The Department of Investment and Public Asset Management under the Ministry of Finance has released a new memorandum outlining a ‘New Public Sector Enterprise (PSE) Policy under the Atmanirbhar Bharat’.
The memorandum, dated February 4 plainly lays out the plan of the government to privatize or disinvest from key public assets and enterprises, and sell them at such a rate so as to be able to raise at least 1.75 Lakh Crore Rupees in the year 2021-22 itself. This was stated in the Budget 2021 too.
The memorandum divides all of the Public Sector Enterprises into two parts: Strategic Sector and Non-Strategic Sector. It says that all ‘those in the Non-Strategic Sector will be considered for privatization, wherever feasible, or otherwise they will be considered for closure’. The government however does not stop there, and also says that it wants ‘bare minimum presence’ in strategic sectors. It says that ‘the remaining will considered for privatization, merger, subsidarization or closure’. The sectors which are considered Strategic are Atomic Energy, Space & Defense, Transport & Telecommunication, Power, Petroleum & Coal, and Banking & Insurance.
This memorandum is part of a larger policy of the Narendra Modi Government, which seeks to bring ‘structural reforms’ in the economy by selling of public assets to a few corporates. The depth of the changes that they are seeking, to which this memorandum is a step ahead, needs to be understood.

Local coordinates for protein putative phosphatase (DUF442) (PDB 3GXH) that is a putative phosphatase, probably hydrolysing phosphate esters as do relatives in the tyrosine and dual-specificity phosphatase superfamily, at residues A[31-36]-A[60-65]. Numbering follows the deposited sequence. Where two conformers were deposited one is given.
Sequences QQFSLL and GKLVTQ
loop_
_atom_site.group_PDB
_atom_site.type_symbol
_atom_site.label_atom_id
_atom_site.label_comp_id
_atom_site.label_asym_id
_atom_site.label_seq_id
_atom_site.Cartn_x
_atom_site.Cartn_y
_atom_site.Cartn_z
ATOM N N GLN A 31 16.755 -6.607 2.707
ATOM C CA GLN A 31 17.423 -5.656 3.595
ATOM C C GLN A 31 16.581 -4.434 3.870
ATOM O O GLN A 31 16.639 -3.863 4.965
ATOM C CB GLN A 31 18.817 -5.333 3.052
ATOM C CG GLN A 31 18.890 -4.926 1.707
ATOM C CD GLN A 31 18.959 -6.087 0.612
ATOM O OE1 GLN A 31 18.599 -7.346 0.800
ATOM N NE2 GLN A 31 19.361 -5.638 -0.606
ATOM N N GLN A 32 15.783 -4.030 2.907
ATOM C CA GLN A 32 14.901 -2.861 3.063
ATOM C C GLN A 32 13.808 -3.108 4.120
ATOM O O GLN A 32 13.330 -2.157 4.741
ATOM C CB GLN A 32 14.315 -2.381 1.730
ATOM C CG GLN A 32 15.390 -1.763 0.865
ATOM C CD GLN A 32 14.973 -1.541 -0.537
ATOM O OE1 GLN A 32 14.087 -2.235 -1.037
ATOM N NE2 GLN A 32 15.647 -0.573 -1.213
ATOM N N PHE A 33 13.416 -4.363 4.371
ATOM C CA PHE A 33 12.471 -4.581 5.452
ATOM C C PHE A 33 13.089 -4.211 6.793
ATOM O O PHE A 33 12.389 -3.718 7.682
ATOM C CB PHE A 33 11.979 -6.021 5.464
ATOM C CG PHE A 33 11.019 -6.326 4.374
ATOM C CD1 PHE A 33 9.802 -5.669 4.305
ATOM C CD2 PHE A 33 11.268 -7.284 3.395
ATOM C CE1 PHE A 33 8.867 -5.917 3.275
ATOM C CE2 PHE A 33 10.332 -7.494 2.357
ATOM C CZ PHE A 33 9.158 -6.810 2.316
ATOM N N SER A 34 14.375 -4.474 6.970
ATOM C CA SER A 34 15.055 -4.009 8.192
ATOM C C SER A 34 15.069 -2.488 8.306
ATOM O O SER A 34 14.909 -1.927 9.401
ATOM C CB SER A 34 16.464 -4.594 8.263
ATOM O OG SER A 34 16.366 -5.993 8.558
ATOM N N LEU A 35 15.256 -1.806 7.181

Modi and Dismantling of Public Sector
“The Government is strictly following the dictum of the World Bank and the International Monetary Fund, which says that the government has no business in business,” said Abhimanyu P, President of the BSNL Employees Union to Gauri Lankesh News while speaking about this development. “The ultimate goal of the government is to dismantle the entire public sector. This difference between Strategic and Non-Strategic is merely lip service which will not have any meaning ultimately.” Abhimanyu says that the core belief of Modi can be seen through his words, when he famously told as Gujarat CM in an interview to a private channel that the “Public Sector of the country had taken birth only to die”.
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When asked about the future of BSNL and how it has faced systematic damage and discrimination regarding 4G and other issues by the Modi Government since the coming of Reliance Jio, the Union President asserted that “one of the aims of this dispensation is to handover BSNL with all its vast infrastructure to Mukesh Ambani. The length of BSNL’s optic fibre network is 7.5 lakh route kms, greater than the sum of all the optic fibre network of all the private companies, including Jio and Airtel. We have seventy thousand towers. This new policy is a way towards the transfer of these assets.”
PSEs, Profitable or Not?